Google indexes iFrame content

August 20, 2021

I always assumed that web crawlers were either unable or intentionally instructed to avoid indexing iFrame content. Turns out I’ve been wrong all along.

Over at CSS-Tricks, we embed CodePen demos on, like, practically every post we publish. Those are iFrames that contain content hosted on CodePen. Search engines won’t crawl cross-origin content, right? Something something same-origin policy something something.

Assumptions and ignorance are apparently a bad mix because this is what we saw popping up in a Google search for “css backdrop-filter”:

Showing aGoogle search result. The page title is backdrop-filter, blur, 5 pixels.

But is this correct?

The problem is that page title is nowhere in the post content. It’s certainly not some landmark element for web crawlers, like an <h1>… or any other heading for that matter. Except that it is exactly that in one of the post’s embedded iFrames.

A screenshot of the embedded iframe with Safari's developer tools open to the right of it. A line of code is highlighted in the developer tools showing the heading 1 element that contains the content being pulled into the search engine results.
There it is! ????️

And this is only happening with Google.

Big deal, right? The bigger news is that… Google indexes iFrames. No, it’s not big news. I mean, it’s news to my 2015 understanding of SEO. Here’s what one (top ranking) search result says on the matter:

The fact that the search engine can crawl website content of iFrames indicates that Google has taken great strides to mitigate detriments caused by inline frames. Although Google’s ability to crawl iFrames is limited, Webmasters can also take advantage of this action by managing inbound links from search engine optimization (SEO) advertising blogs or other content.

Timothy Carter, “Google Is Known to Crawl iFrames on Your Website”

Good, bad… meh?

The title of that post is spot on because Google might crawl an iFrame. It also might not. It’s Google’s choice and they apparently decide based on surrounding content and backlinks. I assume (there we go again) this is because iFrames may contain genuinely relevant content and Google wants to consider every bit of valuable content it can to return the most accurate search results.

And like any software or machine, Google’s not always going to be right as far as what it returns. It’s not that it was terribly wrong in our specific case — but it definitely overlooked the most relevant <h1> in the document (iFrame included) in favor of another another one it found.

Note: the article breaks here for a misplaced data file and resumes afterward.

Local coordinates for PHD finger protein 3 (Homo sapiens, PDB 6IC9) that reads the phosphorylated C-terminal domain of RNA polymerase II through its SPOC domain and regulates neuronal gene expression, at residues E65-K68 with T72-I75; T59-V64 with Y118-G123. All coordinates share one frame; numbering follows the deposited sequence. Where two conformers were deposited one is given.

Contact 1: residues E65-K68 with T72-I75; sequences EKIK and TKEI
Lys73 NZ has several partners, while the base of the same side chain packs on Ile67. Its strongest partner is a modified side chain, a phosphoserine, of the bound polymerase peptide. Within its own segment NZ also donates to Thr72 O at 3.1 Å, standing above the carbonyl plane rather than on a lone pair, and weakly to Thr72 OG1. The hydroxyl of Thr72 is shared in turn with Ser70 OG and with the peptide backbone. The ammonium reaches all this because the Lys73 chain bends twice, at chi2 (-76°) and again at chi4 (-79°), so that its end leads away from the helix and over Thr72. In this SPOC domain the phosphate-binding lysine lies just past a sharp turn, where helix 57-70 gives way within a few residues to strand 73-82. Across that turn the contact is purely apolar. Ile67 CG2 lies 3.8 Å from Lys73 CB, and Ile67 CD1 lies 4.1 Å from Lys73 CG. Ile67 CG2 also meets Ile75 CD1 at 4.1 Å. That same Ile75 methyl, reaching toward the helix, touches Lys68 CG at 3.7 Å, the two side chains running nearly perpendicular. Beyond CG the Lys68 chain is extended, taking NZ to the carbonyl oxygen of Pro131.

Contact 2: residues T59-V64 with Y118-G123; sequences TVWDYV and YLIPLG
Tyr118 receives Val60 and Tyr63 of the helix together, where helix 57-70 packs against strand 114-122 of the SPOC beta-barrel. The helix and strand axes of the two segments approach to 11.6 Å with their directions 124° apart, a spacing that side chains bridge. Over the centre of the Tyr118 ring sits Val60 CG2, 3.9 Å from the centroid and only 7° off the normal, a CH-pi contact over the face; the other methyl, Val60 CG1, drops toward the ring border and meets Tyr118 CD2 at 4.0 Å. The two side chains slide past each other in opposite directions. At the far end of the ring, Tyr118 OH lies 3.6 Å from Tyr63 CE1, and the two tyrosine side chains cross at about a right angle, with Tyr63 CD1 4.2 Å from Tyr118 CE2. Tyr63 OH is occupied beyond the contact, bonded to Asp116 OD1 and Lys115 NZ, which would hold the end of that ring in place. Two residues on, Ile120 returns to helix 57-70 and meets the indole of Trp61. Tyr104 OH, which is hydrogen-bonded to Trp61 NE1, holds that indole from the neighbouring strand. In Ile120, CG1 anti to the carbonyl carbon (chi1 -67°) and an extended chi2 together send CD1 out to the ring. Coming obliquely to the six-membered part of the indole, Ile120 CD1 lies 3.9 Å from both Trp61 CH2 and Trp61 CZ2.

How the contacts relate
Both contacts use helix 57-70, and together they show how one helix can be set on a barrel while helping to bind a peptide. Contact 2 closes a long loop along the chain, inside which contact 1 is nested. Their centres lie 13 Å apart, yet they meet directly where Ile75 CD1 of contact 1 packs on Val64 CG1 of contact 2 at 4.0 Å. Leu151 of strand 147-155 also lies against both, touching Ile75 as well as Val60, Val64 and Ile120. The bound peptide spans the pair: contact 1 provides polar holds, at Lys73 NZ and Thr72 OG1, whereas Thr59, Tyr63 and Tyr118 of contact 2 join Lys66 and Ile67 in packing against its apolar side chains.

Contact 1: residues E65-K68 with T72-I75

I suppose the harm, as that article continues, is the possibility of trouncing the authority of source content:

The paradox of Google’s crawling capabilities is that the search engine now penalizes over-optimized websites. Contrary to marketing strategy, the effect of over-optimization can lead to Penguin penalties. This includes iFrames content sharing embed with other sites. This is the danger of embedding content from another unknown website. Without continuous monitoring of backlink detriments, and request for link disavowal from Google, a site can by default get swept under the rug with nearly zero top level results in the future.

That’s a debate for folks with a better understanding of SEO. I’ve clearly shown my ineptitude on the subject. But, if you just so happen to be the owner of the content that is contained in an iFrame and you embed that iFrame on your own site, you might be able to chuck some sort nofollow tag in there or something to prevent that?

<meta name="robots" content="noindex, nofollow">

This just in…

Of course as I’m writing this, Chris found some news from a super good source that is super new (two days old). It doesn’t provide any definitive answer, but does observe Google re-writing <title> tags:

In theory, it sounds like Google may choose to grab any relevant text from a page and display it as the title in SERPs. That’s long been the case for meta descriptions, as Google can dynamically adjust the description in search snippets to better match a user’s query.

And it may just wind up being some sort of experiment.

It’s impossible to draw any conclusions about Google rewriting title tags at this time. Google is known to run A/B tests in live search results, so it’s possible what we’re seeing will go back to normal in the near future.

So for now, it’s sort of a wait-and-see approach.